Asking if you suck at personal finance can seem insulting, but the question is not meant to be insulting. It’s just that, being a small business owner and having recently taken a deep look at my personal finances, I have to say that I suck at personal finance. A lot of my small business owner buddies do, too. How do I know this? Because we have all been taking the 30-Day Challenge by Ramit Sethi of the Scrooge Strategy, and it has been truly eye-opening.
What is the Scrooge Strategy 30-Day Challenge?
Basically, it’s an ebook written by national bestselling author Ramit Sethi. The challenge is to see if you can save $1,000 in 30 days by doing the steps in his ebook. There is one step per day.
With the current business environment, small business owners are definitely struggling and “giving up” may start to look like a better and better option. While only you can decide when enough is enough, I heartily encourage you to consider staying in the game as long as possible.
For one thing, small businesses are the engines that really drive our economy, so just by keeping your doors open you are helping the economy to recover. Second, if you have been in business for more than 5 years, you have already beaten the odds, since 95% of small businesses fail by their fifth year. If you have come this far, maybe it’s worth trying to keep your small business afloat a while longer.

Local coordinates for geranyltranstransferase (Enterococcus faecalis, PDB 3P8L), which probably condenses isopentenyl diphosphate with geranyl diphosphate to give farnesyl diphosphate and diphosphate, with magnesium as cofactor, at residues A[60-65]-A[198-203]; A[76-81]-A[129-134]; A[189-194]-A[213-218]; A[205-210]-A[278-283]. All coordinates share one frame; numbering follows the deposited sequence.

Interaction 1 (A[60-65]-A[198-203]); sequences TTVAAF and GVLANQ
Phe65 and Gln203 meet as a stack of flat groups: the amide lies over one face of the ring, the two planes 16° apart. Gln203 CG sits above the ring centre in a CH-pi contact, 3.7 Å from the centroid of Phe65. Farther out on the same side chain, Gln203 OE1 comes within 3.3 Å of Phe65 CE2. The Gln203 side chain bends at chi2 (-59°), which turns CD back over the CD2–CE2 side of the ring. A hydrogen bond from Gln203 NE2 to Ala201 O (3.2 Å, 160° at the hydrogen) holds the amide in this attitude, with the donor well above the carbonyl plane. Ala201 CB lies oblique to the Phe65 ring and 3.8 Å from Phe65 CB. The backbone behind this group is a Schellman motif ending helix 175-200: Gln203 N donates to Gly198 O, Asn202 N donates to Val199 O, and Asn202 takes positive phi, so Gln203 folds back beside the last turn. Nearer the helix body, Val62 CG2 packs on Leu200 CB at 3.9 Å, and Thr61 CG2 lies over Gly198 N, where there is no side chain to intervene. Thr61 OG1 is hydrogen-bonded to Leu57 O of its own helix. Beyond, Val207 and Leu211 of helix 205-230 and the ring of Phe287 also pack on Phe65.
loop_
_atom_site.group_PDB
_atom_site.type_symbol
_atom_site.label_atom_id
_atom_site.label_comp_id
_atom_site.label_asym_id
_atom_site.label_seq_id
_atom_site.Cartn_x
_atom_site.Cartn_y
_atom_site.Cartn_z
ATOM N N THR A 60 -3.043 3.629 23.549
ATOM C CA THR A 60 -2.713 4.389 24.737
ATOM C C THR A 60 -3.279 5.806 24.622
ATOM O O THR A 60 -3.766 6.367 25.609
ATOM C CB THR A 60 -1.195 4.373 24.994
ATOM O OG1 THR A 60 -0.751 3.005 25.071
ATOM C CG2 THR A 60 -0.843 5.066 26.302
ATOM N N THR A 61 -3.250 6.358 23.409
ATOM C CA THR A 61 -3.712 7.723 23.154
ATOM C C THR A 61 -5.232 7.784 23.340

Adrian Monk is one of my favorite characters on television, probably because my husband resembles him so much … everything has to be “just so”! I catch reruns of “Monk” on the tube at least once a week, and I love how he uses his OCD mind, which is truly detail-oriented, to solve crimes. It has occurred to me more than once that small business owners could benefit from a little Monkishness to create a more efficient and productive business.
Small Business Owners and Adrian Monk
It’s true that Monk’s OCD tends to hinder rather than help him on a daily basis, since he spends so much time staying sanitary and clean. However, his “devil is in the details” approach is pretty useful for the small business owner.
Here is something to think about:
One of the most successful businessmen I have ever had the pleasure to talk to, Bob Block, credits his success in great part to his practice of developing five ideas per day to improve his businesses.
This is a practice he developed when he was just starting out as a salesperson in a mid-western state. He would think of five ideas, every single day, for improving his business.
While he admits that most of the ideas were worthless (about 95% of them), the few that were valuable were fairly priceless.